Homosexuality and Adultery Unacceptable in Army

Homosexuality and adultery are unacceptable in the military, said Army chief General Bipin Rawat, adding that the force is “conservative” and has not “modernised”.

Although Rawat said that the Army is not above the country’s law, he explained that certain rights that are given to civilians cannot be applicable to the armed forces. This indicates the strong position taken by the defence services against homosexuality and adultery.

The Supreme Court had in September 2018 decriminalised a part of the British-era Section 377 of the Indian Penal Code. Although it was a landmark ruling for the LGBT community, it didn’t lead to a change in the defence services which are governed by their own Acts and ban homosexuality, treating it as a punishable offence.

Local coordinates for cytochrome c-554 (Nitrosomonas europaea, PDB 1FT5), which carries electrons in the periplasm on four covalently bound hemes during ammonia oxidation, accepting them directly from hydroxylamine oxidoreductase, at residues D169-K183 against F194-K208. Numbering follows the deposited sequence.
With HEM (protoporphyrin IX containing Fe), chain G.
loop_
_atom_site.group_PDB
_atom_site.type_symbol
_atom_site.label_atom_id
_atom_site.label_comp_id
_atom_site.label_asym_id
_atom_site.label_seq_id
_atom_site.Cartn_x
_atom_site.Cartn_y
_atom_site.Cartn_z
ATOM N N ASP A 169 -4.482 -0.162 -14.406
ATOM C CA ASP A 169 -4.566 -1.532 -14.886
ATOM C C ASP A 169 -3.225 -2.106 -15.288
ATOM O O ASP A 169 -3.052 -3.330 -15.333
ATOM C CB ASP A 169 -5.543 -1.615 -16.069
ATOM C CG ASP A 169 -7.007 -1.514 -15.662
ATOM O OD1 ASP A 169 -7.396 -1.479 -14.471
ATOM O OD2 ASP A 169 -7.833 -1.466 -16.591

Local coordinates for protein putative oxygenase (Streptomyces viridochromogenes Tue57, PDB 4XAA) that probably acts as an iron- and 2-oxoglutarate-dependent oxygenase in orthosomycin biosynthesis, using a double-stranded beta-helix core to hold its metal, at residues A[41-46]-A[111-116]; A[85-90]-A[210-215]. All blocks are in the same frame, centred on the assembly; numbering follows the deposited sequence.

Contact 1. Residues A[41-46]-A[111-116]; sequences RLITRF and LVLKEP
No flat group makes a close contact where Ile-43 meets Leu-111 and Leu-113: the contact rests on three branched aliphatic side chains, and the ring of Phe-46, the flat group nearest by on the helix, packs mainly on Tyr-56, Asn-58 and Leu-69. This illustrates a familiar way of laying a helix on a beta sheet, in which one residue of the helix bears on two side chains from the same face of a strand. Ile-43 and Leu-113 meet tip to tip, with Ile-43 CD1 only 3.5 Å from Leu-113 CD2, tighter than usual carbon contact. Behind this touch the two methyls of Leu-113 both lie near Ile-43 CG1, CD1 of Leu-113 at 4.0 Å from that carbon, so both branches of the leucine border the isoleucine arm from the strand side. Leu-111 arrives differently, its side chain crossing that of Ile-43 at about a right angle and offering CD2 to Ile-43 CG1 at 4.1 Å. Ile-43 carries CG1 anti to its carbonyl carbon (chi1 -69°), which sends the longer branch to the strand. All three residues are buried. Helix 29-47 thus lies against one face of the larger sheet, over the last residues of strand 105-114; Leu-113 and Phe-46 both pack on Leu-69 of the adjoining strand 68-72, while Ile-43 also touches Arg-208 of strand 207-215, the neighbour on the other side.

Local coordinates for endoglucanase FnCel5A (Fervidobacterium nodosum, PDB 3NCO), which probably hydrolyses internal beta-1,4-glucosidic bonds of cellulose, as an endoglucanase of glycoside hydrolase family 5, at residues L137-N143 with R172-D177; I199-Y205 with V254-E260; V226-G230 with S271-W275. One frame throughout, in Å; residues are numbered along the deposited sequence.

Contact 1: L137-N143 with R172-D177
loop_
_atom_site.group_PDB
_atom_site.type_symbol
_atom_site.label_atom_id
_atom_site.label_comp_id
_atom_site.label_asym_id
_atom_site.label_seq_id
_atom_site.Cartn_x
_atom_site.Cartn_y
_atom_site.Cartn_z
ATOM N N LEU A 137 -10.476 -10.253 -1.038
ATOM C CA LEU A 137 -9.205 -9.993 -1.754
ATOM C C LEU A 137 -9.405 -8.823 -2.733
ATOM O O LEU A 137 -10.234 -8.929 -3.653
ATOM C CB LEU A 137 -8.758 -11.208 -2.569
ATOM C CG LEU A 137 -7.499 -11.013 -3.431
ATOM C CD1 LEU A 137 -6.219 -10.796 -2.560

A person charged under Section 46 of the Army Act is guilty of disgraceful conduct of a “cruel, indecent or unnatural kind”. It implies committing an offence under the Section 377 of the IPC.

“The Army is conservative. We have not modernised, neither westernised. We can still take action against people, but we will not allow this to perpetrate in the Army. This cannot be allowed to happen. It is a very serious matter,” Rawat said.

The SC had last year also ruled that adultery is not a crime. “Some of my rights and privileges that are authorised to you by the Constitution are not authorised to me. There are some issues where we are different.”

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